Nothing says cool like a scarf. For a little styling help, try Liberty’s own scarf-styling videos for the most creative tying/knotting/wrapping ideas I’ve ever seen. Start with this Youtube playlist, but a quick search will lead you to the other 20 or so tutorials.
I’ve been thinking about shopping and not-shopping a lot. And so, a little out of character from my regular posts, I thought I would share a recent experience and give you a little peek into what I’m thinking about since it has inspired a lot of ideas for upcoming posts.
Let me start with a story. I recently moved back to New York City, and in my first few days back, the city welcomed me with unpredictable thunderstorms, cold weather, and the usual insane amount of walking. I’ve talked before about how much I love walking and how hard it is to find a good pair of shoes. Well, my little ballet flats already weren’t cutting it when an unexpected downpour basically ruined them. Finding myself desperate and in a large shoe store, my eyes glazed over as I looked at the sea of shoes: none had the right balance of comfort and style, and they certainly advertised none of the environmental or social considerations that have become so important to me when I’m purchasing something nowadays. (In fact, can you believe that there are actual knock-offs of TOMS Shoes? Think for a second about the concept of knocking off a charitable product and taking away the “charitable” part…) So, as much as I needed a pair of shoes, I left empty-handed.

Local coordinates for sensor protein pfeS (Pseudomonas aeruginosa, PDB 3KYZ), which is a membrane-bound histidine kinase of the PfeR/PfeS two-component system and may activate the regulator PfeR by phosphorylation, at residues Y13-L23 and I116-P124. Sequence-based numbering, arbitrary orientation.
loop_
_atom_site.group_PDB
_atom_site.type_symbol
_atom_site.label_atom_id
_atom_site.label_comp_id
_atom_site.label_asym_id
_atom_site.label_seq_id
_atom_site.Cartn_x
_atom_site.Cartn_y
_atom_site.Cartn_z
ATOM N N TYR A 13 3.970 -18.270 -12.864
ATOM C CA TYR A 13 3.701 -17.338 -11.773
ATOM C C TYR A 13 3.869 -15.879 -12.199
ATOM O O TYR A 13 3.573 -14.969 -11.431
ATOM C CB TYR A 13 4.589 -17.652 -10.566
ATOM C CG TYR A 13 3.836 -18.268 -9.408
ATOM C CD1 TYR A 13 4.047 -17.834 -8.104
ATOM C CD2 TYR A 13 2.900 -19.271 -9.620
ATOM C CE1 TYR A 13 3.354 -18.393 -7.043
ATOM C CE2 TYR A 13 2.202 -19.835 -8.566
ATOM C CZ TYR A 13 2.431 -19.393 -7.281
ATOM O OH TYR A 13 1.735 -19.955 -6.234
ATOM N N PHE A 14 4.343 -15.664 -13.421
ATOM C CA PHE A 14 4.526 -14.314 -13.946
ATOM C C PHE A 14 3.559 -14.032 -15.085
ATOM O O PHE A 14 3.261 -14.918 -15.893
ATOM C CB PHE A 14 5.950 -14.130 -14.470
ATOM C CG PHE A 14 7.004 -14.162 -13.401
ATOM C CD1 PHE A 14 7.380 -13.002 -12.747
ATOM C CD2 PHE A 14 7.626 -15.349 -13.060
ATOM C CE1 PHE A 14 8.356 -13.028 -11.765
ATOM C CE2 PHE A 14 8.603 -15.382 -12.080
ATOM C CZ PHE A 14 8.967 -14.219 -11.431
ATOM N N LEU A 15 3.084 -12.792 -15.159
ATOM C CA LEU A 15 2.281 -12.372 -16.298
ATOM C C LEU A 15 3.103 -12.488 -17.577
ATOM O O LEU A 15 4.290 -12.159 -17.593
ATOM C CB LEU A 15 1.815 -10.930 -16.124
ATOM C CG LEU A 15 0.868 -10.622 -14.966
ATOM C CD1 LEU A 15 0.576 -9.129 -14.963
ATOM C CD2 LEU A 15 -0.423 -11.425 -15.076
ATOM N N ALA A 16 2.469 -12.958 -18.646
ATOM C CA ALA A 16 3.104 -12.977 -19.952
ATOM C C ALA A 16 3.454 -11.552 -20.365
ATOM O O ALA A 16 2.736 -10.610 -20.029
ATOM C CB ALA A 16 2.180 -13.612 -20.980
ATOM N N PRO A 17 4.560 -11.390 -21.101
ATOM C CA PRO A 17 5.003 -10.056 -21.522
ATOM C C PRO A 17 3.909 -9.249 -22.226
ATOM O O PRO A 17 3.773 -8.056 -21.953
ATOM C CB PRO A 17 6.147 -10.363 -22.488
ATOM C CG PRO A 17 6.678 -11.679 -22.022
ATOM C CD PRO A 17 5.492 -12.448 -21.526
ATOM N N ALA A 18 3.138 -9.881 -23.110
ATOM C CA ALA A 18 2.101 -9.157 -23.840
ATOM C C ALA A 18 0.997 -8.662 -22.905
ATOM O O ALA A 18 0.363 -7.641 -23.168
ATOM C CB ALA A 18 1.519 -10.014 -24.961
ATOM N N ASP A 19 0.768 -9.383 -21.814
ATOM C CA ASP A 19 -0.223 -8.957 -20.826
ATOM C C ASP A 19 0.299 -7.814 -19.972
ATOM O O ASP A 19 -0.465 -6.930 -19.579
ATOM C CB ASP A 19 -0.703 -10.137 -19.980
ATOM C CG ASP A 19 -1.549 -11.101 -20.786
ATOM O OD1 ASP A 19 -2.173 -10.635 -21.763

And this got me thinking: NOT shopping is not an adequate answer to consuming more responsibly.
First, it is not realistic. I firmly believe that we can and should examine how much we consume and try to only buy what we really need and are willing to take care of for the long haul. But at the end of the day, stores exist because, occasionally, we are in true need of certain practical items.
And secondly, when we wait until we are desperately in need of something (like my shoe story), we are more likely to compromise on our shopping standards – whether that means buying from brands that don’t match our values OR just buying something because it is available, in which case, there is less chance we absolutely will LOVE it and use it repeatedly. My shopping mantra has always been if you don’t absolutely love it, don’t buy it, and the only time this gets threatened is during desperate times.